A US AV-8B Harrier jet launching from the flight deck of the amphibious assault ship USS Makin Island during flight operations in the Arabian Gulf. File photo
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Amsterdam, the Netherlands – The fight against the Islamic State’s radical group (IS/ISIS) will be effective only if the US-led coalition imposes no-fly zones in Syria and significantly increases its military and financial assistance to non-radical Syrian rebels, said Dr Benjamin Herscovitch, author of the research report “The Fog of Foreign Policy: Why only ‘least bad’ options are available in Syria, Iraq and other global hotspots”.
“The threat of Islamic State will not be neutralised until Syria’s civil war ends, and this conflict will grind on indefinitely unless the international community intervenes more forcefully on the side of non-radical Syrian rebels,” Dr Herscovitch said in a statement to ARA News.
The Syrian Civil War has mutated into a messy existential fight between the Alawit-dominated government in Damascus, a panoply of rebel factions of various ideological persuasions, and powerful Sunni jihadist groups like Islamic State and the al-Qaeda affiliate Jabhat al-Nusra.
According to Dr Herscovitch, this witch’s brew of sectarian divisions and internecine violence served as the crucible of Islamic State’s meteoric rise, and will offer a fertile safe haven to the militant group even if it is pushed out of Iraq.
“To end the Syrian Civil War, and thereby deny Islamic State its home base in Syria, the US-led coalition must support the emergence of a non-radical fighting force that can simultaneously draw Sunni support away from radical Islamists and either defeat the Assad regime or force it to sue for a negotiated end to the conflict,” he said.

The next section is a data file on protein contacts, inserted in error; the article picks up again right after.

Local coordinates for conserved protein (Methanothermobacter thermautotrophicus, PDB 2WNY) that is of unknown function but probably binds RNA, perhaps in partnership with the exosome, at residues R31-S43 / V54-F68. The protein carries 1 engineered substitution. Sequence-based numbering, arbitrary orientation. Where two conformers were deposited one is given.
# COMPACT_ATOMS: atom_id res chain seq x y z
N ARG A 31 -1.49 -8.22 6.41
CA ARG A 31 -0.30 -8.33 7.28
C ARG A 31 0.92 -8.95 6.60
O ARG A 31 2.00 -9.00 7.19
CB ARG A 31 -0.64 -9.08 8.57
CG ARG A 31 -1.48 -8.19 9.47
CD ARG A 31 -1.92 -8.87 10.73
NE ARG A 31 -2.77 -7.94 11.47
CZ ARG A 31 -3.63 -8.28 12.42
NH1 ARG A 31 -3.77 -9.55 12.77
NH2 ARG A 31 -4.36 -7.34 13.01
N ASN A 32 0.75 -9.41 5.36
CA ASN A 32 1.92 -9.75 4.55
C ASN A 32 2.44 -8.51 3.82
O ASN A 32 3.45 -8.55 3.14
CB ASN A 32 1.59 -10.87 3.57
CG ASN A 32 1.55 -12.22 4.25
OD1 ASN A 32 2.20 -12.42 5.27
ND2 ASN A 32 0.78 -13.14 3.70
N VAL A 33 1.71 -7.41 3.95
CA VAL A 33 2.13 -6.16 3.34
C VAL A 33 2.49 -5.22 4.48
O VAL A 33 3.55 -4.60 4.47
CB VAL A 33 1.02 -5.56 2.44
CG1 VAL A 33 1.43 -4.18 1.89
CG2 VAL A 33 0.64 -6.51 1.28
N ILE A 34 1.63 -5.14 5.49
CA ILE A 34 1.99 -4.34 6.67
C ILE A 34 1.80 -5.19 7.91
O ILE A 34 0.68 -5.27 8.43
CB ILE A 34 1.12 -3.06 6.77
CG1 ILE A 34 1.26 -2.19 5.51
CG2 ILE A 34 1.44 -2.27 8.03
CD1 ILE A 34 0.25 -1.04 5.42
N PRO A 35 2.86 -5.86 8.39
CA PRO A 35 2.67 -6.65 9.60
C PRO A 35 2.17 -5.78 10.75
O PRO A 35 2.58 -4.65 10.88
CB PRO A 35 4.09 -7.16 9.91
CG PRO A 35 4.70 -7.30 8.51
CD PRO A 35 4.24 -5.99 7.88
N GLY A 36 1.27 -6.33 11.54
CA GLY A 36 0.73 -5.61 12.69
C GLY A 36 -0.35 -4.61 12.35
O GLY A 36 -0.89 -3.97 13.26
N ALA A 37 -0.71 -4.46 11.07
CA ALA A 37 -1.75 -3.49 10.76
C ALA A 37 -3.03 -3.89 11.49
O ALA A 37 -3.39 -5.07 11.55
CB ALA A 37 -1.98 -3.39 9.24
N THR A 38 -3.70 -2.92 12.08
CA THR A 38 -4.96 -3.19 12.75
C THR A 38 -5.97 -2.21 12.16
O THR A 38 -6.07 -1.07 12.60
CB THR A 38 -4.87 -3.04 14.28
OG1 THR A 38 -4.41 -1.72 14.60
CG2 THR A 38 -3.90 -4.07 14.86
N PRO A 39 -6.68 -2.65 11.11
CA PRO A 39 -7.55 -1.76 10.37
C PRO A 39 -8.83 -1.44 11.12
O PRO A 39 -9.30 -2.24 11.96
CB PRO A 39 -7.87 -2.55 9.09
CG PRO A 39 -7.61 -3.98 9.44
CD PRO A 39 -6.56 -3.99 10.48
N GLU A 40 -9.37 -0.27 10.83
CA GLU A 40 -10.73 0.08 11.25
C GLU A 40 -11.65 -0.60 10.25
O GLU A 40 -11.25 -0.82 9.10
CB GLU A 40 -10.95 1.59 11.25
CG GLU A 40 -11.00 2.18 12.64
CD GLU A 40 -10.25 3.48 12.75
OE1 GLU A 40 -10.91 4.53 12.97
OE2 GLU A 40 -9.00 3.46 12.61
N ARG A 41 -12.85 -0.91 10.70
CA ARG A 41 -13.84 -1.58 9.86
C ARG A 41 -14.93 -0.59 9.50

By restricting the range of operation of the Assad regime’s air power with the threat to shoot down military aircraft entering designated airspace, no-fly zones would allow non-radical rebel forces to regroup and gather strength, while also protecting civilians from the Syrian air force’s indiscriminate bombing.
A ground force much stronger than the mooted 15,000 US-trained and equipped ‘moderate’ rebel fighters will also be required to defeat radical Islamist groups like Islamic State, according to Dr Herscovitch.
“The US-led international coalition should supply large, established non-radical rebel groups with extensive military and financial assistance, including funds to pay the wages of fighters and air-defence and anti-tank systems,” Dr Herscovitch said.
Candidates for expanded military and financial assistance include the Syrian Kurds and the secular Southern Front, which recently made impressive gains against Assad regime forces in south-western Syria and publicly announced its refusal to cooperate with radical Islamists like Jabhat al-Nusra.